If you're keen to start doing some rock passes in the berg, this is probably the pass to start with. It's relatively short and quite easy to access from both Injasuti and Giant's Castle in a day. The scrambles on the pass are fairly easy and there is no exposure to worry about at all. There is no path to speak of but the route finding is quite straightforward due to the narrow gully one has to follow. This is another great pass to use for an ascent of Mafadi and is much more interesting than it's neighbors (Bannerman and Langalibalele).

Rating:
* * * (4/10)
Difficulty of the pass is rated from 1-10 (10 being very difficult, only to be attempted by the fit and experienced). A subjective quality rating is indicated by the number of stars (1 being low, 5 being the highest). Factors such as scenic beauty and overall experience come into play here, which may differ from person to person.

Access:
From Injasuti, it's about 15 km to the base of Corner Pass. Climb the grueling hill to the Centenary Hut and follow the contour path for about 4 km to the south until you cross the river coming from the obvious, narrow gully higher up. From Giant's Castle, head up to Bannerman Hut and continue north along the contour path for another 4 km to get to the same spot.

Details:
The distance from the contour path to the pass summit is about 2 km with an altitude gain of 650 m.

Route:
The contour path climbs up a ridge along the river for about 200 m in the Corner Pass valley. At the point where it swings left again on the contour, leave the path and head up towards the narrow gully high up in the basalt cliffs above you. We stayed just above the river on the left (south) banks until they became hilly enough to force us into the river. Cross the river near a waterfall and head straight up a ridge dividing the river in two. This ridge takes you directly to the start of the steep, narrow gully filled with large boulders. All that remains is to stay in this gully and follow it right to the top of the pass at 3100 m. There are 3 short (3 m) scrambles in the narrow gully. They are slightly more tricky with packs on so if you are struggling, have your pack passed up for an easier ascent. Once you've climbed up the last chimney, you reach the top about 50m higher up.

Finding the pass from the escarpment:
Head to the edge of the escarpment just south of Corner Peak. Just below the last rocky band on the upper slopes of the peak, a small cairn indicates the way down the steep gully.

Overnight Spots:
There are some very rough camping spots at the contour path level on the ridge which the contour path ascends. The escarpment itself has loads of space to camp.

Water:
The river flowing down the pass is fairly strong until just before heading into the final gully. There is also a river on the escarpment about 1 km into Lesotho from the top of the pass.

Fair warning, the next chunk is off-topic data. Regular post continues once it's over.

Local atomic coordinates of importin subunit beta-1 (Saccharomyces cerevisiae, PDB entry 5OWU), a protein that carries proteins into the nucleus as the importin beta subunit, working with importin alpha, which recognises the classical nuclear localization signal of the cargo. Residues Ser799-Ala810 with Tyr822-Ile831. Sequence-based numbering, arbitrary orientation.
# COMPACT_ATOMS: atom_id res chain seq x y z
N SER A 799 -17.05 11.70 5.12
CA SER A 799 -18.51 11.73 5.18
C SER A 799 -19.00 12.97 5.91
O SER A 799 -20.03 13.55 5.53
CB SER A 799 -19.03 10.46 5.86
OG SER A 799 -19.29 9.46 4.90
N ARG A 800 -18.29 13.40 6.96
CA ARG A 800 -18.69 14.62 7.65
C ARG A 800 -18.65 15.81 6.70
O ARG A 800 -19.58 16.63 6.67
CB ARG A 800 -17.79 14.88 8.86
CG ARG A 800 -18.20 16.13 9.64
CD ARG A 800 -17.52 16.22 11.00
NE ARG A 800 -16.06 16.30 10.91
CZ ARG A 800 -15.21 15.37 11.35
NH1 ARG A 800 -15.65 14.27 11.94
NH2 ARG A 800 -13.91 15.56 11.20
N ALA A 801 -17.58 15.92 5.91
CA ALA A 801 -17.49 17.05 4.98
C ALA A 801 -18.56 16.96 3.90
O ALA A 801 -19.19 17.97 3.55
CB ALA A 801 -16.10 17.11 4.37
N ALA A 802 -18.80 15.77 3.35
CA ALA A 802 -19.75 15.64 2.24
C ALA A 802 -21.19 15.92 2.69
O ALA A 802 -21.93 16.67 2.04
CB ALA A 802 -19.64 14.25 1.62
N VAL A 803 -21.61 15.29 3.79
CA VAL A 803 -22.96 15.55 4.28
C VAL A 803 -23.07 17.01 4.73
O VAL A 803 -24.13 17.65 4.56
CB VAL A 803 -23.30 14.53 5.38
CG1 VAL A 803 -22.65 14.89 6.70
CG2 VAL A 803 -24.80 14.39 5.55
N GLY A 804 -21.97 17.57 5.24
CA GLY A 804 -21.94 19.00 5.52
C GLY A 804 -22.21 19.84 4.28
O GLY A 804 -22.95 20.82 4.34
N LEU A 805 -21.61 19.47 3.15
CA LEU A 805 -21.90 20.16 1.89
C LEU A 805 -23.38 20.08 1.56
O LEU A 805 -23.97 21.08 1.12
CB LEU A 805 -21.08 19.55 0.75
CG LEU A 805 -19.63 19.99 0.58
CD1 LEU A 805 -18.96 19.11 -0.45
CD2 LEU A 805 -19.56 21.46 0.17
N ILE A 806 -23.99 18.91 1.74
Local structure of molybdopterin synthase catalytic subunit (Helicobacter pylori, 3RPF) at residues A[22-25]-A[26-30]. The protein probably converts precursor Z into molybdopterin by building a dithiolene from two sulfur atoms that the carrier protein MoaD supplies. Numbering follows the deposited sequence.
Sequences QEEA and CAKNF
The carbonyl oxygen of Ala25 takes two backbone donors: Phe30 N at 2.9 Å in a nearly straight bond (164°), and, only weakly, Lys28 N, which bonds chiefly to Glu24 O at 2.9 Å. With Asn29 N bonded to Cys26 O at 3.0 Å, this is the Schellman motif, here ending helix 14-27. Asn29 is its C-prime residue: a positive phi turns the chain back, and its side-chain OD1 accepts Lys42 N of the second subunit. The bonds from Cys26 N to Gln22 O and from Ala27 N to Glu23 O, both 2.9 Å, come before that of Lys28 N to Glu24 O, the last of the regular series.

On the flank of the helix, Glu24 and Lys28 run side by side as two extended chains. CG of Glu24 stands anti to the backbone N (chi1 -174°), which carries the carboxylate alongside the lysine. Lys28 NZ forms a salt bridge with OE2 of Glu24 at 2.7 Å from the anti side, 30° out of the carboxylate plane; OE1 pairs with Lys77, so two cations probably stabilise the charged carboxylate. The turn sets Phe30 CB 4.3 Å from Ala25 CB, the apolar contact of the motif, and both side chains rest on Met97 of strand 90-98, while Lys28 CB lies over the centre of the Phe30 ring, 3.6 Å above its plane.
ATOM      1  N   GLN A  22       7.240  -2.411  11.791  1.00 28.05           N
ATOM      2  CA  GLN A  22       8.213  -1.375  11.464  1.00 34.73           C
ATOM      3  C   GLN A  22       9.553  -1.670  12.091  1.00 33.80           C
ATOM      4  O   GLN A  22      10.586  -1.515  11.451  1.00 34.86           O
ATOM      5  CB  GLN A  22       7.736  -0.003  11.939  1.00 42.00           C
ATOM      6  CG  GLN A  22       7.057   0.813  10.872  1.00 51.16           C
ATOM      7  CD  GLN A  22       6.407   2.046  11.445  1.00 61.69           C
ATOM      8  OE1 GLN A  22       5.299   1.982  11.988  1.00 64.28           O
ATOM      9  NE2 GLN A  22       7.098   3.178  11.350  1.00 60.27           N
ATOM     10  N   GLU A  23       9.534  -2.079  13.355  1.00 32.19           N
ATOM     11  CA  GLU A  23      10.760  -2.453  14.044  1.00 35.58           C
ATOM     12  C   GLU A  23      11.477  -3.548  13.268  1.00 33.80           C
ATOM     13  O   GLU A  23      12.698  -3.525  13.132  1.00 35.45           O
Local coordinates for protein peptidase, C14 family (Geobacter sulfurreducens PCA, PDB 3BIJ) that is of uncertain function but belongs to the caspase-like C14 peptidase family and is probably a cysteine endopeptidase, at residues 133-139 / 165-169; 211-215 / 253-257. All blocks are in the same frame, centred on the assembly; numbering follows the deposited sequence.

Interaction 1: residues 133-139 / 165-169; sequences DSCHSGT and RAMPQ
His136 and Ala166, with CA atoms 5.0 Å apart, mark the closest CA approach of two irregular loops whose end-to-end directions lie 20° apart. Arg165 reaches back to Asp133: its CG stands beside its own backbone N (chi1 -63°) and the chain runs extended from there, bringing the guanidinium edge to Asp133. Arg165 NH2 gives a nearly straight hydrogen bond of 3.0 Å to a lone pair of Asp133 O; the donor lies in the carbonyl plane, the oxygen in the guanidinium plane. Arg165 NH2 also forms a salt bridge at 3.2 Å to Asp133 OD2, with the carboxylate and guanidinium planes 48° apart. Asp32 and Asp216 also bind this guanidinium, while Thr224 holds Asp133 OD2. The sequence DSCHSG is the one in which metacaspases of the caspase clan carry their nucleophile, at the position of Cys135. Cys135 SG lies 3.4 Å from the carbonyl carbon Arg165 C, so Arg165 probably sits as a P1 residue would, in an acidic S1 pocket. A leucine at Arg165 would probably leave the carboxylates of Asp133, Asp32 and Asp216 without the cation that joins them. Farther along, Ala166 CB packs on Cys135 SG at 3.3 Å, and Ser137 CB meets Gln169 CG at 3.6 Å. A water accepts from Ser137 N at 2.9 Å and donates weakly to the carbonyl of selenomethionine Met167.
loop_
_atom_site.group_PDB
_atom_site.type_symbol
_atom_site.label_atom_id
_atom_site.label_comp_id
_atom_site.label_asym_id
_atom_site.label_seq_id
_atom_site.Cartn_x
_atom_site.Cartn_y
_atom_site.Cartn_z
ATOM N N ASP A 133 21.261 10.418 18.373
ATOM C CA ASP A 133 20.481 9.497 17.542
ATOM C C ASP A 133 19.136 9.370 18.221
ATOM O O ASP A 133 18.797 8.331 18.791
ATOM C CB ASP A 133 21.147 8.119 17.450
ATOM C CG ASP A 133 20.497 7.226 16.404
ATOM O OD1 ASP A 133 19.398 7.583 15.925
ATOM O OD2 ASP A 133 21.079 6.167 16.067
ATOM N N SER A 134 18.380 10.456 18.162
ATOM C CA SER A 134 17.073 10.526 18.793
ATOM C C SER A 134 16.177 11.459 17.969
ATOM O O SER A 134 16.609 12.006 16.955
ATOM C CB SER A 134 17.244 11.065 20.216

Forum Post:

More info on Corner Pass can be found here:

www.vertical-endeavour.com/forum/11-drakensberg-passes/86-corner-pass.html

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vivo101's Avatar
vivo101 replied to: #74090 04 Oct 2018 09:06
There is a water source (river) in the escarpment valley just below the summit cave. Water was flowing steadily in mid-winter.
Brueton's Avatar
Brueton replied to: #74089 04 Oct 2018 07:50
Thanks all. Great info. 

Is there a water source close to summit cave? 
vivo101's Avatar
vivo101 replied to: #74080 02 Oct 2018 12:57


@ Brueton I agree with all that has been said thus far. The photo shows the choke stone you need to get over, with the route on the right (black arrow). We also did the route in thick snow and I had to climb it without protection in order to get the rope up (It was very dodgy as you're feet has no grip on the Icy rocks as mentioned already). There is also the fact that it took us as a group of 6 nearly 60min to haul all the packs and people over it, all the while you stand in icy wind in the shade. The pass also has a small chimney at its top , where we once again had to haul packs and people, as there was no proper footholds in the chimney. If i recall correctly it took us nearly 5 hours to do the pass ( entering from the northern high approach).  So I would also suggest rather opting form Judges. Also do not underestimate the walk from the pass summit to Injasuti Summit cave (If you are sleeping there), it is quite a slog in the snow, so leave early if you are sleeping at centenary hut.  
supertramp's Avatar
supertramp replied to: #74079 02 Oct 2018 11:41
Having done that choke stone twice during inclement weather (once with Riaang in super icy conditions and the other during a rain storm)  I second what Riaang is saying and advise to consider going up Judges (based on your friend's fear of heights & the weather forecast)
Brueton's Avatar
Brueton replied to: #74077 02 Oct 2018 09:58
I'm thinking from what you sayimg that with the forecast to rather go for Judges.  
A person with a fear of heights is real and it would be way worse to get there and have to turn back. 
Thx 
Brueton's Avatar
Brueton replied to: #74075 02 Oct 2018 09:55
Thanks for the great report! 
Riaang's Avatar
Riaang replied to: #74074 02 Oct 2018 09:44